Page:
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Parshas Vayikra

Rabbi Eliyahu Hoffmann

Chametz and Honey - Why Don't They Belong?

At a recent dental convention (actually it was three dentists that got together in a living room to "talk teeth"), to the great shock of their dining-room attendant (the ba'alebusta), the vegetable platter she had prepared was left untouched. The plate of sweets and cakes, on the other hand, was completely devoured.

We all appreciate a good sweet. Give a person the choice between, say, a milchige truffle and a plate of kasha, and what's he going to choose?

When bringing a korban (offering), we are told we should give Hashem from our fattest and choicest animals. So what is wrong with adding a little honey? A touch of honey could turn our roasted offering into a marinate; our flour/meal offering into a sweetcake. Yet the Torah strictly forbids it (2:11). Similarly, the Torah forbids us to use yeast in our offerings all-year-round. For the most part, all flour offerings were kosher le'Pesach - even in Tishrei! Given the choice, most people would prefer a freshly-baked challah over a matzah (not to mention bagels and cream cheese). But the Torah insists: "For all types of yeast, and all types of honey, may not be offered upon the fires of Hashem."

The Sefer HaChinuch (117) explains the prohibition as follows: Generally, korbanos (sacrifices) are brought by someone requiring atonement. In what way does slaughtering an animal upon an altar grant forgiveness? The person bringing the offering should have the following thought: Since I have sinned, I should, in truth, be going through the process of slaughter and death in order to atone for my sins. Hashem, in an act of great compassion, has given me the opportunity to take an animal from my possessions, and offer it in my stead. The process of preparation for slaughter should thus be overseen by the person bringing the offering, in the hope that it will impress upon him the severity of his sin, and he will thus achieve full atonement.

This, he explains, is why the Torah forbids honey and yeast. Sin is rooted in one (or both) of two faults: Laziness and desire. The prohibition against yeast (and any sort of leaven) alludes to the sinner that if he desires to repent, he must acquire the trait of zerizus - enthusiasm and alacrity - unlike leaven which only occurs when dough is left unattended to rise. The prohibition against honey hints to the sinner that sin is also rooted in an unbridled preoccupation with satisfying one's desires. The repentant must recognize that learning to "saddle the sweet tooth" is also a critical ingredient in the recipe for teshuva.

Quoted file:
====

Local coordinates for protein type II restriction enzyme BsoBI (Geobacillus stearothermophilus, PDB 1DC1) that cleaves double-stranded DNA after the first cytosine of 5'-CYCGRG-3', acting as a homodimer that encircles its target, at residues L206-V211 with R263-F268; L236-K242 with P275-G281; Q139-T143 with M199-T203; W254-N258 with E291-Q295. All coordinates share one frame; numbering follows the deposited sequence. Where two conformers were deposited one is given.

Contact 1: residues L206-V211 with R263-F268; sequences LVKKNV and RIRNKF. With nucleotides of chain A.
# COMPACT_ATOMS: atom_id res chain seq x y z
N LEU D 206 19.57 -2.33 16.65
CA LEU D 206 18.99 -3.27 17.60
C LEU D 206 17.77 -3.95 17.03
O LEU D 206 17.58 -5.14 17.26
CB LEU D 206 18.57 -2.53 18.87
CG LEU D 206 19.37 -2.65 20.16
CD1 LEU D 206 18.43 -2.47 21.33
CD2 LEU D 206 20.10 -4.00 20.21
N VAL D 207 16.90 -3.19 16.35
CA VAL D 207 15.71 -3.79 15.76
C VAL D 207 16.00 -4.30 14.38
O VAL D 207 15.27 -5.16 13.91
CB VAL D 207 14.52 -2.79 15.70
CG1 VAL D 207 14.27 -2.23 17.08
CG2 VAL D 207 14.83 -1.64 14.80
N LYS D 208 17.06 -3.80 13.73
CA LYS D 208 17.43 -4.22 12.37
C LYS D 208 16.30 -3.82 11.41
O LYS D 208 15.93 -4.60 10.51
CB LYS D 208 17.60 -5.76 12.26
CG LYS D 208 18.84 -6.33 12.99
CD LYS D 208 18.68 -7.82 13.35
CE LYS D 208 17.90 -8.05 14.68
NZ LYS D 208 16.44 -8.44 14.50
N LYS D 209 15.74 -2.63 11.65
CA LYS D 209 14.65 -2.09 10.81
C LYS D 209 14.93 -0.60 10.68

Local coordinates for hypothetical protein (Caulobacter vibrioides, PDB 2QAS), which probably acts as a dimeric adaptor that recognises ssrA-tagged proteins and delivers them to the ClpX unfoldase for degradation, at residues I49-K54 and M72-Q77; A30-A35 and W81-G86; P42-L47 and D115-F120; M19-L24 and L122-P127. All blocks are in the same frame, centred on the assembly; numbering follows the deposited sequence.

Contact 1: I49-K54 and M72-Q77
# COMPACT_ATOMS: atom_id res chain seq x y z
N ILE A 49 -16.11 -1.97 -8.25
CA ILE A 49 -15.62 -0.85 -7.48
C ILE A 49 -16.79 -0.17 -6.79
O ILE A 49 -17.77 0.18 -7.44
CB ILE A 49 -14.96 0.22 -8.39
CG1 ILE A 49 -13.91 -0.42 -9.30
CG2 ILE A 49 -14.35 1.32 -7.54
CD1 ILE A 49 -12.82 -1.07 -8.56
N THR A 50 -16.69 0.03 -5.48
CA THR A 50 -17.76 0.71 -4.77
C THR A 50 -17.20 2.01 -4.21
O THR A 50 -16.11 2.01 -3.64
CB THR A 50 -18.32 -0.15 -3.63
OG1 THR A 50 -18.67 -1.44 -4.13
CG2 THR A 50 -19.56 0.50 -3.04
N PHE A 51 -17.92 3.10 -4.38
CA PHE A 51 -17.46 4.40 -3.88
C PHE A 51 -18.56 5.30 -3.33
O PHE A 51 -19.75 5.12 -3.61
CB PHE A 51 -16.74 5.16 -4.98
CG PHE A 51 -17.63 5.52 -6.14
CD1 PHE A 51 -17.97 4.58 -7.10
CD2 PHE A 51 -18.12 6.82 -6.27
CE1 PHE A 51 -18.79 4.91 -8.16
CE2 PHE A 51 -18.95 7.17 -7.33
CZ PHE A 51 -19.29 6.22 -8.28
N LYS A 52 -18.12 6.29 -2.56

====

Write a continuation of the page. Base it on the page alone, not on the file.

Rabbi Shmuel, son of the famous Tzemach Tdedek, explains that the Torah alludes here to two character traits, each of which, if taken to extreme proportions, can be very harmful. "Leaven," he explains, is symbolic of the kind of person who is constantly bitter and angry at the world. Chametz, leaven, is of the same root as chamutz, sourness. This person walks around with a chip on his shoulder. He is always critical, and has a hard time seeing the good in anything. Life may not be a bowl of cherries, but for him, it often seems like a mouthful of sour cherries.

"Honey," by contrast, is symbolic of the person who is overly sweet and affable. Nothing ever phases them or gets them angry. They have a hard time seeing evil in anyone, and are in danger of measuring the wicked and the righteous with the same yard stick.

By forbidding both leaven and honey, the Torah teaches that one must learn to control his emotions, even positive ones, and not take things to extremes. There are times when it is appropriate to be "leaven," and times when it is appropriate to be "honey."

While this may not be the appropriate platform to talk pro-sports, it is no secret that both professional and amateur sports today are plagued with a most alarming drug problem. Athletes no longer rely solely on training and hard work. Today, athletic excellence has two critical factors: Your body and your barbiturates. Many athletes claim that without performance-enhancing hormones, they wouldn't stand a chance against their peers.

I am no budding athlete, nor do I take much of an interest in professional sports, yet I believe that from a moral standpoint, it is a sad reflection on the state of our society that great performance is no longer simply a question of "how you workout", but rather of "what you're taking," and how good you are at concealing it from the authorities. What's next? Genetic modification? Will we take a strand of hair from the best athletes of yesteryear, and fill our fields and stadiums with their clones? One shudders.

The Torah advocates bringing one's fattest and choicest animals for an offering. Only the best. Yeast and honey, however, are external catalysts, one which induces the leavening process, the other having the ability to make the sour sweet. Perhaps the Torah's message, in forbidding these items, is to allude to us that while we must indeed sacrifice to the Almighty our choicest and our best, it is the best we have to offer that Hashem wants, and not some doped-up, hormonally hyperactive mutation we've cooked up in a laboratory. While matzah and meat may not measure up to muffins and marinate, it is that which dwells in manžs heart that Hashem truly desires, pure and untainted.

Have a good Shabbos.

Text Copyright © 2002 Rabbi Eliyahu Hoffmann and Project Genesis, Inc.

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